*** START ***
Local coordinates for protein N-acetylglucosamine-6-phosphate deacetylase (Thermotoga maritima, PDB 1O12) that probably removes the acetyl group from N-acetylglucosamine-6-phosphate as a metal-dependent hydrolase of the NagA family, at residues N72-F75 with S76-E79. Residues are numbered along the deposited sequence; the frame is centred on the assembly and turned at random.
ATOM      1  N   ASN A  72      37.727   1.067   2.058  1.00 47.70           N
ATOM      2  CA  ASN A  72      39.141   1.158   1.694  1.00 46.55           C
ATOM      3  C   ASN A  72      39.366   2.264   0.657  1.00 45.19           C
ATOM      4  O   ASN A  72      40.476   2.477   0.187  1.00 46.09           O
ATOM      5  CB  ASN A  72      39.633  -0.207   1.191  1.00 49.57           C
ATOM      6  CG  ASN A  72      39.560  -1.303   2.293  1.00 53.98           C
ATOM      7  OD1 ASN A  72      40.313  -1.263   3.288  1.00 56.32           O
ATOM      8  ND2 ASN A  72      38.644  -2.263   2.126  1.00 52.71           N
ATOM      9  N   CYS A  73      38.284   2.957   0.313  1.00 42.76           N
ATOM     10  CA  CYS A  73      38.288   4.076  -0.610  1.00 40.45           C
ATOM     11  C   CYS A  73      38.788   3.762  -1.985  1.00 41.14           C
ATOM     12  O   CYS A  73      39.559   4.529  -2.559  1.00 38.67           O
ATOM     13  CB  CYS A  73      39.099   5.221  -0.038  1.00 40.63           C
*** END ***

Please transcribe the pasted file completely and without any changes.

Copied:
Local coordinates for protein N-acetylglucosamine-6-phosphate deacetylase (Thermotoga maritima, PDB 1O12) that probably removes the acetyl group from N-acetylglucosamine-6-phosphate as a metal-dependent hydrolase of the NagA family, at residues N72-F75 with S76-E79. Residues are numbered along the deposited sequence; the frame is centred on the assembly and turned at random.
ATOM      1  N   ASN A  72      37.727   1.067   2.058  1.00 47.70           N
ATOM      2  CA  ASN A  72      39.141   1.158   1.694  1.00 46.55           C
ATOM      3  C   ASN A  72      39.366   2.264   0.657  1.00 45.19           C
ATOM      4  O   ASN A  72      40.476   2.477   0.187  1.00 46.09           O
ATOM      5  CB  ASN A  72      39.633  -0.207   1.191  1.00 49.57           C
ATOM      6  CG  ASN A  72      39.560  -1.303   2.293  1.00 53.98           C
ATOM      7  OD1 ASN A  72      40.313  -1.263   3.288  1.00 56.32           O
ATOM      8  ND2 ASN A  72      38.644  -2.263   2.126  1.00 52.71           N
ATOM      9  N   CYS A  73      38.284   2.957   0.313  1.00 42.76           N
ATOM     10  CA  CYS A  73      38.288   4.076  -0.610  1.00 40.45           C
ATOM     11  C   CYS A  73      38.788   3.762  -1.985  1.00 41.14           C
ATOM     12  O   CYS A  73      39.559   4.529  -2.559  1.00 38.67           O
ATOM     13  CB  CYS A  73      39.099   5.221  -0.038  1.00 40.63           C